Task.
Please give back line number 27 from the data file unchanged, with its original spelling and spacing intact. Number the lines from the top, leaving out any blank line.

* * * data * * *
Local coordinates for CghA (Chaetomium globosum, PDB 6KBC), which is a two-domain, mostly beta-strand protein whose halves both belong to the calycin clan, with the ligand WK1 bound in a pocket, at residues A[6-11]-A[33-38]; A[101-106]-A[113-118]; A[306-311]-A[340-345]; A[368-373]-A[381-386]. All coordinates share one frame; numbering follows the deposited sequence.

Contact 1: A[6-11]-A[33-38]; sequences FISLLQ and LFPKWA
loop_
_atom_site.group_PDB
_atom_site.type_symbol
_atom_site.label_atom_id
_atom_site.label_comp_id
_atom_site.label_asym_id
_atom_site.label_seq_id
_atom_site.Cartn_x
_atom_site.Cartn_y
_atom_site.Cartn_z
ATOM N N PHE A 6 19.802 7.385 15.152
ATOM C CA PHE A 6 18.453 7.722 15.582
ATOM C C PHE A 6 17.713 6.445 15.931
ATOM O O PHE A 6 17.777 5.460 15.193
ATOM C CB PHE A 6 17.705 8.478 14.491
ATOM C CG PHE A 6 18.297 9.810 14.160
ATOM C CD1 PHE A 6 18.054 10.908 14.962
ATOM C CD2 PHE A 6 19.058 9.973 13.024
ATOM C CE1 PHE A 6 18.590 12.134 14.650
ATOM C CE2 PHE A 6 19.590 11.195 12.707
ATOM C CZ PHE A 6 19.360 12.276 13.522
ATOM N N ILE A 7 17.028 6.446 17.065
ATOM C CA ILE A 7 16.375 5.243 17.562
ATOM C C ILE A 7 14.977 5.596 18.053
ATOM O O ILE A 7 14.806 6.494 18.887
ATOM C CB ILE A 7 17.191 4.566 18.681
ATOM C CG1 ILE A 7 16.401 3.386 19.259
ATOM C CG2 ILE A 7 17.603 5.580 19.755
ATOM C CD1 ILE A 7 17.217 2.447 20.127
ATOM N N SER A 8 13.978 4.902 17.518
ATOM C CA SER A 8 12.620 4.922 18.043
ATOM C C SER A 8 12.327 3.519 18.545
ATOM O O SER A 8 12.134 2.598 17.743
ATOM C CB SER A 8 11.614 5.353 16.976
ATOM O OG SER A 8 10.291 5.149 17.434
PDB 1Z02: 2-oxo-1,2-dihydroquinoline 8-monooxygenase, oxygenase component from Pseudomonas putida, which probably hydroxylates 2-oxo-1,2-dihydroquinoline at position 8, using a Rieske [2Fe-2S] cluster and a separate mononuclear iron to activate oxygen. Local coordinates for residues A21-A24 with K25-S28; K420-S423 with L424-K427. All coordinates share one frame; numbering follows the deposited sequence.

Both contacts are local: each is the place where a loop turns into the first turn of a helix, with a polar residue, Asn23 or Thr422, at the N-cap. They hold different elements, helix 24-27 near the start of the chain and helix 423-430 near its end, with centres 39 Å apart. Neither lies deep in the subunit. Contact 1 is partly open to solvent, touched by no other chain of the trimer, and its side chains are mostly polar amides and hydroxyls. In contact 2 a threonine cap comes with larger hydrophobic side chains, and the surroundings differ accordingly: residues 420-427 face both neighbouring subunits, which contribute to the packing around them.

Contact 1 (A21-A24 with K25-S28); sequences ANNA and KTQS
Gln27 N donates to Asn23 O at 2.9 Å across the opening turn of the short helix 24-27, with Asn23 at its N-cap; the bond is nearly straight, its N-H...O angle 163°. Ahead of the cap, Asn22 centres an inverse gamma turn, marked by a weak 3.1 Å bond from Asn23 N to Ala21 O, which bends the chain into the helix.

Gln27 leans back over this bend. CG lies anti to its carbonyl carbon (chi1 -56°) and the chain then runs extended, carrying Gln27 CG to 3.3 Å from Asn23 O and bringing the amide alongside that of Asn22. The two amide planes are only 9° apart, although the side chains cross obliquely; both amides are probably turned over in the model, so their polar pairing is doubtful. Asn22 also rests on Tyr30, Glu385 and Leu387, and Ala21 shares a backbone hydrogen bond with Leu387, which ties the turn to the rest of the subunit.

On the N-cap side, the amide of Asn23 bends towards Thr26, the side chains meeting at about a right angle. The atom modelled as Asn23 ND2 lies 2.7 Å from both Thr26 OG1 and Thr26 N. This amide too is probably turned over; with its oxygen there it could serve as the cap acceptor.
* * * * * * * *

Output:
ATOM O O ILE A 7 14.806 6.494 18.887